Child welfare providers across the country, like those providing adoption and foster care services, are either closing their doors or facing lawsuits. Many who continue providing services are forced to shed their religious identity and convictions. Why? Several states have passed or introduced laws that threaten faith-based child welfare providers by revoking licenses, denying funding, or otherwise disqualifying them from contracting with the state unless they compromise their religious or moral convictions.
These laws are problematic for multiple reasons. Such laws infringe on the freedom of birth mothers by denying them the opportunity to place their child in a home that shares their own religious or moral convictions. The laws also deny faith-based organizations equal participation in the child welfare space. Practically speaking, the laws dramatically decrease the number of service providers available to cultivate “forever homes” for children and—therefore—reduce the state’s capacity to facilitate adoptions.
A quick review of the state level shows:
- Nine states have laws denying providers participation in child welfare services unless they are willing to place children with same-sex couples. These states are California, Maryland, Massachusetts, New Jersey, Nevada, New York, Oregon, Rhode Island, and Wisconsin.
- Nine other states presently have laws permitting faith-based and other providers to serve according to their religiously or morally informed conscience. Those states are Alabama, Kansas, Mississippi, Michigan, North Dakota, Oklahoma, South Dakota, Texas, and Virginia.
But state laws are not sufficient. A Catholic adoption agency in Texas is being sued because they declined to facilitate an adoption to a same-sex couple even though there are other agencies who would provide the service. Although Texas has a state law protecting its providers, providers are still vulnerable to a lawsuit if any of their funding comes from a federal grant. And in Michigan, the ACLU is suing the state over the its law designed to keep the child welfare community inclusive.
The vulnerabilities of child welfare providers across the country is a problem expansive enough to justify a federal solution. The ERLC supports the Child Welfare Provider Inclusion Act which would protect child welfare providers from discrimination by levying financial penalties against states that violate this act, as well as providing for legal right of action for service providers who have faced a violation of the act. The bill is sponsored by Mike Kelly (PA-3) in the House (H.R. 1881) and Michael Enzi (WY) in the Senate (S.811).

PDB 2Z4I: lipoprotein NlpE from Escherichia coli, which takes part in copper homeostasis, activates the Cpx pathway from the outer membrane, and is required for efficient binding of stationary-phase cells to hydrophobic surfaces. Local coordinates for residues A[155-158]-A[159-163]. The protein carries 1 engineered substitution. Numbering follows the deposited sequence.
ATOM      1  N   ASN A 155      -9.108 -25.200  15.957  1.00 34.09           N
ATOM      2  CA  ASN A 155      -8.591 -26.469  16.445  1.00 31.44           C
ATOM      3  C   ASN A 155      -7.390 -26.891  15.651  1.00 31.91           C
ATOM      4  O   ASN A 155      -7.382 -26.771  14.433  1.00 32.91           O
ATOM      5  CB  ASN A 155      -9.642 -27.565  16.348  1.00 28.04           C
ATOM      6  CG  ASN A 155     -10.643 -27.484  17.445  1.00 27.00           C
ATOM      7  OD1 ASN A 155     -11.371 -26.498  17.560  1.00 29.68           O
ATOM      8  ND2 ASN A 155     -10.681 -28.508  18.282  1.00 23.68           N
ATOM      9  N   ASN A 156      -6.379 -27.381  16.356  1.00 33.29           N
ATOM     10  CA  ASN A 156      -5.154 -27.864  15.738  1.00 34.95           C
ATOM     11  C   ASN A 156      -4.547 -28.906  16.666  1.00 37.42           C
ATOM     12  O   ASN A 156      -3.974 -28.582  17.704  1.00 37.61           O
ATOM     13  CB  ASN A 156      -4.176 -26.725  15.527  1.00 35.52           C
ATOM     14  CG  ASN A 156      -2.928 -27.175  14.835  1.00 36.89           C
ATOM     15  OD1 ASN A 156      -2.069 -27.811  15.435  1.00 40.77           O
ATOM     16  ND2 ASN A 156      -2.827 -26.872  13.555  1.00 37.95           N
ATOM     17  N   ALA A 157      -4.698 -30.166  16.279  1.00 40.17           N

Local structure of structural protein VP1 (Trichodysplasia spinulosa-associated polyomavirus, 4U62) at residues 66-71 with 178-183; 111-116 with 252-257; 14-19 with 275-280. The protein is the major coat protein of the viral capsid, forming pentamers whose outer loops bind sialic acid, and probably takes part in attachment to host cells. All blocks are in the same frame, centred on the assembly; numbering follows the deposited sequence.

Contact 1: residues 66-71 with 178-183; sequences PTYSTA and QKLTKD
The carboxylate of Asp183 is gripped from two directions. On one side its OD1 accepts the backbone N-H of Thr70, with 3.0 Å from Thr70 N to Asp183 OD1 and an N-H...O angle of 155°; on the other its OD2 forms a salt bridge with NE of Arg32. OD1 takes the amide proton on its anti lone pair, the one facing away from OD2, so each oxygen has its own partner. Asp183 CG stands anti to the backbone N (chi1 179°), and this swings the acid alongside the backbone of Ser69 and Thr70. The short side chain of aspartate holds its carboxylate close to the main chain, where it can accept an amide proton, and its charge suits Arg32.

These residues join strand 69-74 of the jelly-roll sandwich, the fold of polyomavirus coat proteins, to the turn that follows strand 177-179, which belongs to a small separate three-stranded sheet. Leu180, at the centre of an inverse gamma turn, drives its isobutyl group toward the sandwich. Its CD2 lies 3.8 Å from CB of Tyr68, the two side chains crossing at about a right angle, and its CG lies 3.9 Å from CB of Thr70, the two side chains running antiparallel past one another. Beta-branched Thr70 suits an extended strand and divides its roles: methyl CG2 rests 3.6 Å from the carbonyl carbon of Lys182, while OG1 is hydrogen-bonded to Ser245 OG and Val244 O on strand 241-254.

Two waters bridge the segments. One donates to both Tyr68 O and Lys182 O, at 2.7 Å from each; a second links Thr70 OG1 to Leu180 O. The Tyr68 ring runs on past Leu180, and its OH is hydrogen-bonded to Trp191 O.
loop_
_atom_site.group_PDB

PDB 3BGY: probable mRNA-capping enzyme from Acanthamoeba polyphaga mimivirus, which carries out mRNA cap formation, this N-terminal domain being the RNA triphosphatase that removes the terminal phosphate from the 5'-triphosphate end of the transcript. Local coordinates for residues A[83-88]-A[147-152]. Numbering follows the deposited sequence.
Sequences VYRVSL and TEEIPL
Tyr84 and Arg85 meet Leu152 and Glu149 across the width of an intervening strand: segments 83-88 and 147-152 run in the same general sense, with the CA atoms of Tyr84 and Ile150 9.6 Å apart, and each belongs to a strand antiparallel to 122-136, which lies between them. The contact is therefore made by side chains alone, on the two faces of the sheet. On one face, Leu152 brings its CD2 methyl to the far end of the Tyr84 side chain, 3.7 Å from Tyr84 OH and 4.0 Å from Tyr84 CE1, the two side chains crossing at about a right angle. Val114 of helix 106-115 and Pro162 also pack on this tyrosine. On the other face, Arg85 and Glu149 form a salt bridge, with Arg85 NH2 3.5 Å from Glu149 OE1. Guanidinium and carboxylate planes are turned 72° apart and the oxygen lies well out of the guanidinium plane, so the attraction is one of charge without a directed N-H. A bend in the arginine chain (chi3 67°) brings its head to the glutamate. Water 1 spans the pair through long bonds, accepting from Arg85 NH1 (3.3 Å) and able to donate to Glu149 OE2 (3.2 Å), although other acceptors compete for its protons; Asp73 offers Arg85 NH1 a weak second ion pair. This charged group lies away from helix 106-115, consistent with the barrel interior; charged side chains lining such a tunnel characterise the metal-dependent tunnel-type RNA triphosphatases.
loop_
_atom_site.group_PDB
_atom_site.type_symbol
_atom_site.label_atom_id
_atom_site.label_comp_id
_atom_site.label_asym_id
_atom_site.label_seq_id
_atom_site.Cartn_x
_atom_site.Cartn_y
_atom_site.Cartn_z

By protecting the rights of birth mothers and child welfare providers we can ensure that our communities are provided with enough quality adoption and foster capacity to help more children thrive in loving families. The Child Welfare Provider Inclusion Act would go a long way toward that end.
The state trends are troubling for Christians in particular because we understand adoption as a profound theological truth that translates into compassion in our neighborhoods. A resolution issued by the Southern Baptist Convention affirms:
In the gospel we have received the “Spirit of adoption” whereby we are no longer spiritual orphans but are now beloved children of God and joint heirs with Christ…
We pray what God is doing in creating an adoption culture in so many churches and families can point us to a gospel oneness that is determined not by “the flesh,” or race, or economics, or cultural sameness but by the Spirit, unity, and peace in Christ Jesus…
Adoption allows us the opportunity to put into practice that which we publicly proclaim, affirming the inherent value of all human life. By opening our families to adoption and foster children, we have the opportunity to show children and a watching world that their worth and dignity are as people created in the image of God.
The Child Welfare Provider Inclusion Act would maximize the networks of homes available to children by keeping adoption and foster care open to all birth parents and adoptive parents regardless of their faith convictions. Ask your representatives and senators to cosponor, respectively, H.R. 1881 and S. 811.
ERLC intern Zachary Smith assisted with this article.